Hyacinth: my latest victim.

I was getting on the 200 bus in Viby Torv, and it's a blue bus so you have to enter through the front doors and pay the bus driver or show him your pass. My pass is good for Aarhus county, but I play handball in Hørning in Skanderborg county, so I have to pay an extra 10 kr each way. I go up to the bus driver, show him my pass and say "I'm going to Hørning." Taking out one of his headphones (why did he have headphones in?), he replies "That's nice," and gives me a wink and a smile. Unsure if the middle-aged bus driver was flirting with me and letting me ride to Skanderborg county for free, I give him a slightly confused smile and head toward the seats. Then he says, 
"Oh! Do you want a ticket?" "Yeah, that's kind of what I was implying." He then asks,"Do you know where you're going? Would you like me to make an announcement?" "I've been there before, but if you really want to make an announcement for the girl who has no clue what she's doing, you can." Take the amount of attitude you think I said that with and divide it by twenty. It was quite funny. 

Speaking of funny, Europeans use "funny" and "fun" incorrectly. Anytime "fun" should be used, they say "funny." Was your weekend funny? Unless you're my friend, Lauren, who laughs at everything, I bet you meant fun. But then I find it funny, not fun, and laugh inside. 

Foggy day in Hasselager. My iPhone 3GS in incapable of taking good pictures.

Since I am no longer attempting to be a vegetarian, I thought it was high time I live up to my American identity and find myself a good burger. After asking around the lunch table where a co-worker and I should get a quality burger, we decided on a place called Sharks. I read raving reviews about "The best burgers in Denmark" and it was even ranked one of the best burgers in the city by a local website that does reviews on a bunch of things. I was excited. I was craving a burger, a big, juicy burger, that would make me feel like I was in America for a little bit. I ordered the Chicago Blues burger with bleu cheese, bacon, onions,lettuce, pickles, and tomato. There were other options like the New York Hangover with fried onions, bacon, cheese, and a fried egg, or the Texas Burger with guac and salsa, the San Francisco on some strange bun with the usual suspects, cucumber and marinated mushrooms, OR my favorite, The Las Vegas All-In, a 14oz burger with double cheese, bacon and scrambled eggs. I would probably have gotten that one if the burger was half the size. Not customary in Denmark is to take your food home with you in a doggy bag. So not only do you pay too much, you don't get to take your leftovers home with you. Eat up! I also got a side of fries, and a bottle of water. Because tap wasn't an option apparently. 

Half my burger from Sharks. Glad my phone focused on the bleu cheese and lettuce graveyard.
If this is the best Denmark has to offer burger-wise, an American can only shake their head in disappointment. It was a mediocre at best. There was still pink in the middle, which I prefer, but the burger was dry. The toppings were good, but really all I could taste was bleu cheese. I would have been upset if I paid $10 for such a meal, but I paid $25. Ouch. The fries weren't even anything to crave. McDonald's are probably better. Even though there was a Chiefs helmet on the wall, I won't be returning.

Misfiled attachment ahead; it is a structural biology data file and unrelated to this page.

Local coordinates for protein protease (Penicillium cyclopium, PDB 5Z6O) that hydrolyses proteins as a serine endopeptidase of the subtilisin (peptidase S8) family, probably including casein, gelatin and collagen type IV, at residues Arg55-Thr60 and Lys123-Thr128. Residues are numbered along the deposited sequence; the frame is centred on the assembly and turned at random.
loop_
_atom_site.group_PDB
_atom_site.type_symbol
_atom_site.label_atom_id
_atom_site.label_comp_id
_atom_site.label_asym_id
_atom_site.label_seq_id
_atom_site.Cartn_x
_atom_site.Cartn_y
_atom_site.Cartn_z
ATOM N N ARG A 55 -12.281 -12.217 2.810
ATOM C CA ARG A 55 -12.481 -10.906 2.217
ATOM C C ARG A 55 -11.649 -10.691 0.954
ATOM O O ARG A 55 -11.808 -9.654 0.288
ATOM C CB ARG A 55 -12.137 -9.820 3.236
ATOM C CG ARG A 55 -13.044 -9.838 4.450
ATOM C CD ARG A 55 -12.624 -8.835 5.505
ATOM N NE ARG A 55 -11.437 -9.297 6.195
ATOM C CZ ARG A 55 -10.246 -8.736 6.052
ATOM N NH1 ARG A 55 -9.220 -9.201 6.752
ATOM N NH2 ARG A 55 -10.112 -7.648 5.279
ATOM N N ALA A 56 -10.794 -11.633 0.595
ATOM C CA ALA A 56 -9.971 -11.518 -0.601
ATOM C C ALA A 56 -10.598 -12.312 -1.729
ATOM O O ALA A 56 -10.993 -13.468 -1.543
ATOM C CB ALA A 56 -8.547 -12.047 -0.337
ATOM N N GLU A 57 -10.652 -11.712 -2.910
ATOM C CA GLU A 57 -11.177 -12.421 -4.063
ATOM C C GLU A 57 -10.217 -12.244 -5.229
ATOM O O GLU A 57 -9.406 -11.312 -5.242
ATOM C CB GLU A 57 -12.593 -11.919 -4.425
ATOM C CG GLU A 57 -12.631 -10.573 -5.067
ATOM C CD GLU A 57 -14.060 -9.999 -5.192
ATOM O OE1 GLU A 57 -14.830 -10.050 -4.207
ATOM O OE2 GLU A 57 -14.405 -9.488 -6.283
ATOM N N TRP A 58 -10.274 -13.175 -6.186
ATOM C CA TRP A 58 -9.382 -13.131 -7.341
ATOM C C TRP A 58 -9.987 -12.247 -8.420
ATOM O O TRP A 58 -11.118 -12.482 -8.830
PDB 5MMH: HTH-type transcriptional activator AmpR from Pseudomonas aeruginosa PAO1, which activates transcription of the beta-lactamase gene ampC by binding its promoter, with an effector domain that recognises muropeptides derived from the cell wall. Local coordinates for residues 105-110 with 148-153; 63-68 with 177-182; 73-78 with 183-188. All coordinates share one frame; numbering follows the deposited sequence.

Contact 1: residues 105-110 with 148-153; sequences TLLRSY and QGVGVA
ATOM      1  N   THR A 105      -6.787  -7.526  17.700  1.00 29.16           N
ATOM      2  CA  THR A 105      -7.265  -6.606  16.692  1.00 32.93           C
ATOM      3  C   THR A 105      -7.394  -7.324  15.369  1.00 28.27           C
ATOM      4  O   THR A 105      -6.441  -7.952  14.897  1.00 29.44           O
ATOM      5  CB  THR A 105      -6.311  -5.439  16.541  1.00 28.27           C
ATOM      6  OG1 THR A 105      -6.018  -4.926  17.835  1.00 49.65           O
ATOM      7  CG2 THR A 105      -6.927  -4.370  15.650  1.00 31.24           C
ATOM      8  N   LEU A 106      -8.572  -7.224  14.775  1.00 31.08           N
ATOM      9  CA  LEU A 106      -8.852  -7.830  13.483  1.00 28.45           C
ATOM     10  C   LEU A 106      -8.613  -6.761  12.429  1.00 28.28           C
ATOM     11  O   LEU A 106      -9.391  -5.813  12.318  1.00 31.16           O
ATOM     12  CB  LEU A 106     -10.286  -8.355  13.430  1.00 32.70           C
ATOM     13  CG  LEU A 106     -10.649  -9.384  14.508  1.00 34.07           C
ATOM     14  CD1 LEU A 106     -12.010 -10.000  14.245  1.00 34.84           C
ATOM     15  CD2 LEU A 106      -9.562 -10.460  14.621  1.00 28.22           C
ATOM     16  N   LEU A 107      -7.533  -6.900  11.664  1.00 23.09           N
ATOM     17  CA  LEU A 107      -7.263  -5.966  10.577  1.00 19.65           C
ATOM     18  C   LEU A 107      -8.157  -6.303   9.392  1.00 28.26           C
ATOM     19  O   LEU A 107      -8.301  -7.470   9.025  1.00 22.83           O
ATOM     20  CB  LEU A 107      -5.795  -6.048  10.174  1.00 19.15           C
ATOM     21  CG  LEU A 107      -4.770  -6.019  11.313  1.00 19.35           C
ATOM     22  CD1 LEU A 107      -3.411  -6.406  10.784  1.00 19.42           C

On a clear day you can see the Sea from the tall hill.

Where Americans sort of have a personal bubble, Danes have a small personal planet. Seats in the bus are in twos. If someone is sitting in one, that means both are taken, you stand. Also, I have found myself getting strange looks by people walking. I think I walk too close because people will look back at me like some creep is on their tail, following them to their home. I don't look creepy and I don't act creepy, but I'm some alien invader on their personal planet, and that's not okay. I don't even speak their language. And a nice smile is not universal in this case. 

New year, new me. I'm preparing different dishes from around the world. Hungarian goulash, Italian minestrone, Thai chicken curry. Knorr really knows how to capture cuisines from across the world and put them in package of just-add-water soup. 

Why Europeans don't eat peanut butter. Bird cashew cat noot? It's okay. Not the best tasting, but the only option.

 In case you were wondering, they do talk about Vikings. Once Denmark had conquered all of Scandinavia and Greenland. Now they have a tiny country, but a good men's handball team. When they're feeling down, they "show the 1992 soccer game when we beat Germany, and everyone is happy again." Quoted a co-worker on that one. It's the little things that make them happy. Maybe that's why I like it here. It doesn't take much to excite me or make me happy. I'm amused by simple things, and so are they. Right now this is the only place I belong, and I am pretty happy.

"I'm really craving that school chalk candy!" That's fun. or is it funny?

Many fun things coming up! I might get in touch with my cultural side soon...thinking outside the packet. Next post will have better pictures, even though the washing machine button ones are pretty good.